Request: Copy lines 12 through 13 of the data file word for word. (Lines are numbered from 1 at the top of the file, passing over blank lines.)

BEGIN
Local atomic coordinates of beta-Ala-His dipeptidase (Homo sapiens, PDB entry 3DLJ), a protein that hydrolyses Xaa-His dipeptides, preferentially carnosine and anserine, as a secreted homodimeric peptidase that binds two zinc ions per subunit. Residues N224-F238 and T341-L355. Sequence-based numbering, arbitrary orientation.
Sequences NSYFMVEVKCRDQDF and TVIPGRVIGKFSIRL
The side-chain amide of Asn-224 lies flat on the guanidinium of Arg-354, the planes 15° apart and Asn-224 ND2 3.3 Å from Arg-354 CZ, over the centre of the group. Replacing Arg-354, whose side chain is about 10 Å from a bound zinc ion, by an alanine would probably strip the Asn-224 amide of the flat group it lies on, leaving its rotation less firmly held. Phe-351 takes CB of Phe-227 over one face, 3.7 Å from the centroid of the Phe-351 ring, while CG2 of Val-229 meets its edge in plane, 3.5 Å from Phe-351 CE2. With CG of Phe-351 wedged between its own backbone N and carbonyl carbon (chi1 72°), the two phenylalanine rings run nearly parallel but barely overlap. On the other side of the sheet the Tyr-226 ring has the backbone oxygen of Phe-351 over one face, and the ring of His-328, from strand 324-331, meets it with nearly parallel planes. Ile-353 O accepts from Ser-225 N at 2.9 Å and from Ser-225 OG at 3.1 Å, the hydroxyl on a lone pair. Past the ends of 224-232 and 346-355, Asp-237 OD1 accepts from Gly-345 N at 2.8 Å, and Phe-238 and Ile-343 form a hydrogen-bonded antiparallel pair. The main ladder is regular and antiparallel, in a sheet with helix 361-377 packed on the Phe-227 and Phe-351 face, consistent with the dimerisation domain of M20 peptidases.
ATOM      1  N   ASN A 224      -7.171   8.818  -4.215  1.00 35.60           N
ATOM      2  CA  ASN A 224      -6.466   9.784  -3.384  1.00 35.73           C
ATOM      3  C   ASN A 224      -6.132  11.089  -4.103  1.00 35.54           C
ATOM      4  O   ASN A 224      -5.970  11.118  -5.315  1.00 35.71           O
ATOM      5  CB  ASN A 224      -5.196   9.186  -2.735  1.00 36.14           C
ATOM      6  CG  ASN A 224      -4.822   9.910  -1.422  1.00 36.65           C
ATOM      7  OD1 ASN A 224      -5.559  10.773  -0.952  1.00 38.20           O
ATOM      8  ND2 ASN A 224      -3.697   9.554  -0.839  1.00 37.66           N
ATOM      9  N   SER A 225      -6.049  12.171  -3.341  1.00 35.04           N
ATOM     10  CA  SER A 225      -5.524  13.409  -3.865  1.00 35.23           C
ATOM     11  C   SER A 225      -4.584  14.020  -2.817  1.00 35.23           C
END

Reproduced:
ATOM      9  N   SER A 225      -6.049  12.171  -3.341  1.00 35.04           N
ATOM     10  CA  SER A 225      -5.524  13.409  -3.865  1.00 35.23           C